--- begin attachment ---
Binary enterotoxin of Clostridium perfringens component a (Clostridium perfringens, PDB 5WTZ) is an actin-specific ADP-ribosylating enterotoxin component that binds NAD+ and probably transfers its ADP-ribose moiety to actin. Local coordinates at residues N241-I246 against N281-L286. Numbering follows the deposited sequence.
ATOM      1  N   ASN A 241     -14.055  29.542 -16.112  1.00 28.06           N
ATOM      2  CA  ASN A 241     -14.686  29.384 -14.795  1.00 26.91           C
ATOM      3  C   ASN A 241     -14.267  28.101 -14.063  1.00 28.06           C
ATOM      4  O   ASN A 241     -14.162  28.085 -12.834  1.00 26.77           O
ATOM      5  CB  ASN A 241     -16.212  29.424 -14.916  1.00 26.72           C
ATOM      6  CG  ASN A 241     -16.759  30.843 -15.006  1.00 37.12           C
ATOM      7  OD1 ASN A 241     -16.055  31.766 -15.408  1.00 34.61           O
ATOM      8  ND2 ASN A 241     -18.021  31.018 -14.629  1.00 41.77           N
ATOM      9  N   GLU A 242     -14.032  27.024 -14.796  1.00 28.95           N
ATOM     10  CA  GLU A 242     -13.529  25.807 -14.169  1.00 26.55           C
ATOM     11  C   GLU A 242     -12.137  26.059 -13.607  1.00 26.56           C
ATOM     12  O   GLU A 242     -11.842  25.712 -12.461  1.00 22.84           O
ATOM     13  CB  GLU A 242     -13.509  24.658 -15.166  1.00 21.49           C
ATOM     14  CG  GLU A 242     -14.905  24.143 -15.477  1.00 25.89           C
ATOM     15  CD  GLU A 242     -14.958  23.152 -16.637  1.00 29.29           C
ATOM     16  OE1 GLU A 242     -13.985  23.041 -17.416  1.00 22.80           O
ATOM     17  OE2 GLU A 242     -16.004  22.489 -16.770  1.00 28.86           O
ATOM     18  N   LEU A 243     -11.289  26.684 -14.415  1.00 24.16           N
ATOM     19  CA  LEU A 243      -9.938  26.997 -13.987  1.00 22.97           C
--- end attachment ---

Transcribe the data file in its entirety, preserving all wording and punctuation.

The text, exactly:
Binary enterotoxin of Clostridium perfringens component a (Clostridium perfringens, PDB 5WTZ) is an actin-specific ADP-ribosylating enterotoxin component that binds NAD+ and probably transfers its ADP-ribose moiety to actin. Local coordinates at residues N241-I246 against N281-L286. Numbering follows the deposited sequence.
ATOM      1  N   ASN A 241     -14.055  29.542 -16.112  1.00 28.06           N
ATOM      2  CA  ASN A 241     -14.686  29.384 -14.795  1.00 26.91           C
ATOM      3  C   ASN A 241     -14.267  28.101 -14.063  1.00 28.06           C
ATOM      4  O   ASN A 241     -14.162  28.085 -12.834  1.00 26.77           O
ATOM      5  CB  ASN A 241     -16.212  29.424 -14.916  1.00 26.72           C
ATOM      6  CG  ASN A 241     -16.759  30.843 -15.006  1.00 37.12           C
ATOM      7  OD1 ASN A 241     -16.055  31.766 -15.408  1.00 34.61           O
ATOM      8  ND2 ASN A 241     -18.021  31.018 -14.629  1.00 41.77           N
ATOM      9  N   GLU A 242     -14.032  27.024 -14.796  1.00 28.95           N
ATOM     10  CA  GLU A 242     -13.529  25.807 -14.169  1.00 26.55           C
ATOM     11  C   GLU A 242     -12.137  26.059 -13.607  1.00 26.56           C
ATOM     12  O   GLU A 242     -11.842  25.712 -12.461  1.00 22.84           O
ATOM     13  CB  GLU A 242     -13.509  24.658 -15.166  1.00 21.49           C
ATOM     14  CG  GLU A 242     -14.905  24.143 -15.477  1.00 25.89           C
ATOM     15  CD  GLU A 242     -14.958  23.152 -16.637  1.00 29.29           C
ATOM     16  OE1 GLU A 242     -13.985  23.041 -17.416  1.00 22.80           O
ATOM     17  OE2 GLU A 242     -16.004  22.489 -16.770  1.00 28.86           O
ATOM     18  N   LEU A 243     -11.289  26.684 -14.415  1.00 24.16           N
ATOM     19  CA  LEU A 243      -9.938  26.997 -13.987  1.00 22.97           C